Matthew made certain to keep his manners, mindful that this perfect opportunity for an exercise in unrestrained opinion wasn’t worth losing his job over. He wanted to lash out and accuse this pathetic man unfit to be called a parent that his daughter’s rebellion was his cause. That the realities of their household was his failure and not hers. He wanted to say a million things that would’ve ultimately made this poor girl’s life even more miserable. So when he opened his mouth, all that came out was—
“She will if she wants to. I am running late though, you understand,” Matthew looked at the digital clock on his desk that’d been silently yelling at him louder and louder with each passing minute. The oily man stood up, instead of reaching out his hand in agreement, decided that nodding was the best he could offer and left—slamming the door in his exit.
Now staring at the ruined girl before him, Matthew couldn't help but forgo the easy route of passing judgement others in his place would happily take. He wanted to pity them but felt envy instead. The craving sensation to be that young again—to be so sure of yourself and of how the world worked. How did the youth always have inside knowledge, and why did it always dissipate with age? Timbre’s eyes widened, seeming to snap right into their conversation without missing a beat;
“What about the sick?” she asked. “Why would someone who’s knocking down death’s door want to think about consequence? Aren’t they just numbering down the days anyway?”
He looked at the girl with concerned eyes. “Is she okay?” he asked, expecting a brush-off.
“Yeah, Timbre always gets like this. Listen though—say a kid throws a brick through a Straight Camp-recruiting office’s window, or spray paints ‘MURDERERS’ on Philip Morris buildings,” he said all within the same breadth while lighting a cigarette. “Does it make the illegal crime less illegal because he’s doing it for the good of society?” Impressed by Cameron’s complete obliviousness and his nonchalant approach, Matthew gave the contrarian his philosophical fix.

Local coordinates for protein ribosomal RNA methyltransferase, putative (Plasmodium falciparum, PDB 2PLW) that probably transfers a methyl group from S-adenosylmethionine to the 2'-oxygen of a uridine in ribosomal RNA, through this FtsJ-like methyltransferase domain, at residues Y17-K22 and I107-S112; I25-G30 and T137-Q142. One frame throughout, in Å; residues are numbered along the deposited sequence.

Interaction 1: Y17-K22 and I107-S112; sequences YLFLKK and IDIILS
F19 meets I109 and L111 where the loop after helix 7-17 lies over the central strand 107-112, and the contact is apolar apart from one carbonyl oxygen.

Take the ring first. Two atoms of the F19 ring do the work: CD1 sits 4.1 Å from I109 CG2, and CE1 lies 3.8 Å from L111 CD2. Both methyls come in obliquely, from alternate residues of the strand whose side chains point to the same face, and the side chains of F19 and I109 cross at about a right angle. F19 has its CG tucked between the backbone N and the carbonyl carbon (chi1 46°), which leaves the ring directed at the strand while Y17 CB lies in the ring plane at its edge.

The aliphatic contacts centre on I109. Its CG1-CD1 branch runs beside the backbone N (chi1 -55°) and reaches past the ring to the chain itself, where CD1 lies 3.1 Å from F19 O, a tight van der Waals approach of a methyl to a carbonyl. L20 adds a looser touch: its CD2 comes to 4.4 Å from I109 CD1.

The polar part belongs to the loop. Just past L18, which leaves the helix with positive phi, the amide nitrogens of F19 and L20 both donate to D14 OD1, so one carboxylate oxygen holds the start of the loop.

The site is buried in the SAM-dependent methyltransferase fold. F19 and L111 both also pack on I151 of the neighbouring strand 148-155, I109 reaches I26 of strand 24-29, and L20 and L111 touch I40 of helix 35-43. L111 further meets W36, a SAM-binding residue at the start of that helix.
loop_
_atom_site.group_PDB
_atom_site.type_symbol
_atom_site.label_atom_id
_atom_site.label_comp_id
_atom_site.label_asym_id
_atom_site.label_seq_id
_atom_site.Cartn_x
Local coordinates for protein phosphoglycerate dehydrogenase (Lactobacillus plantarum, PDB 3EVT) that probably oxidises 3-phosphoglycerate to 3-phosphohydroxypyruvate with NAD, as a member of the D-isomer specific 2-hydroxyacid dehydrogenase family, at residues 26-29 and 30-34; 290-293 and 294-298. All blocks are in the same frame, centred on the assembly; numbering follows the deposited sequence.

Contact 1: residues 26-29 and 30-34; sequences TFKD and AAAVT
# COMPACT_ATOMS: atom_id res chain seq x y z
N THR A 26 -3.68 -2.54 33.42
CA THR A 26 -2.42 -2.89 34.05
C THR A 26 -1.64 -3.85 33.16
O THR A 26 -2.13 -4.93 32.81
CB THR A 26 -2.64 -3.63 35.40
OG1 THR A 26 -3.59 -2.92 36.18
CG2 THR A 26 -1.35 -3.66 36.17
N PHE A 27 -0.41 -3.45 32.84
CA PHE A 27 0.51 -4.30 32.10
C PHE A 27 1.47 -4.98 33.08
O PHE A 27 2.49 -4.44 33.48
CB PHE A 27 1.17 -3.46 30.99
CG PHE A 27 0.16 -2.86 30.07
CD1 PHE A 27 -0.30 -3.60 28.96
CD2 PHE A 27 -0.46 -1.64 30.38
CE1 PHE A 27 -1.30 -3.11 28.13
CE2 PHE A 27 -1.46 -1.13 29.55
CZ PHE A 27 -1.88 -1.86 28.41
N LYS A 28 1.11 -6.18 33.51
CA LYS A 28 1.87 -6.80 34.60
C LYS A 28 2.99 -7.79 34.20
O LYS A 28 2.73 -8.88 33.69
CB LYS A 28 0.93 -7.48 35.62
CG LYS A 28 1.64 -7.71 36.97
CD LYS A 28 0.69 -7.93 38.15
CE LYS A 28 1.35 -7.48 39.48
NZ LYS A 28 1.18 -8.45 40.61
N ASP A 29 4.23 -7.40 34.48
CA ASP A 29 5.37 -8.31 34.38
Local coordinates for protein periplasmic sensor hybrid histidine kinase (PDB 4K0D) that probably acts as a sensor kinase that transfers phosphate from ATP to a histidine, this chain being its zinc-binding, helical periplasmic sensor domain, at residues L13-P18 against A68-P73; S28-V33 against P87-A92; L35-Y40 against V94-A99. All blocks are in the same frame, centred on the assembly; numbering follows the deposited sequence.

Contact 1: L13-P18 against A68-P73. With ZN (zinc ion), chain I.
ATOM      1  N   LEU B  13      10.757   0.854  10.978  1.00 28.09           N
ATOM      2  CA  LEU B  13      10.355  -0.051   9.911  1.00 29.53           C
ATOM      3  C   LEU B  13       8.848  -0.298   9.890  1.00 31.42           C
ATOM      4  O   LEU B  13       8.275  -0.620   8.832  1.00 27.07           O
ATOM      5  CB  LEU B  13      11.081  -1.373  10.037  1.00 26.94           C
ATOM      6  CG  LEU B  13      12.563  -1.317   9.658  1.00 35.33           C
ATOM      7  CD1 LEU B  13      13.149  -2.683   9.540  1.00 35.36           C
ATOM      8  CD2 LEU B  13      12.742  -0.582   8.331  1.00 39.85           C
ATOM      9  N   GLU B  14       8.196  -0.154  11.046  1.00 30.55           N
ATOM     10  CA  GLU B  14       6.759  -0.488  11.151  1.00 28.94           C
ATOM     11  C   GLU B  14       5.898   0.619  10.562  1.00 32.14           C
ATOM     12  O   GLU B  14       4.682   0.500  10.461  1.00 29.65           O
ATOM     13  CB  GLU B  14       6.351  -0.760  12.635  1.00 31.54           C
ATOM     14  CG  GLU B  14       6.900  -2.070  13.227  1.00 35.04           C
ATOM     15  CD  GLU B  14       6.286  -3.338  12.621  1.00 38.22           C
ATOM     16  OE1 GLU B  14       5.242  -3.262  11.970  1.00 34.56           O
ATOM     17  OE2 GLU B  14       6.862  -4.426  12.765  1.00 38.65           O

“Well, let me ask you this; you had two routes available to you earlier, you chose to get high. Both of those routes had their own set of consequences, like all choices. So, just because you made a choice in the moment, does that constitute that the decision was always predetermined for you?”
“You’d be a fun trip Professor Ellis,” said Timbre with slow pronunciation.
“Hey, yeah! What’re you doing later?” asked an excited Cameron. “Forget whatever plans you’ve got, come hang out with us. We’ve got some new party favors that’d blow your mind!”
“Cameron, go home. Type that paper up and shoot me an email.” The teen sarcastically placed fist-under-chin, looked down in deep thought and gave his teacher a thumbs-up. Matthew was off—heading toward the subway station a few blocks north.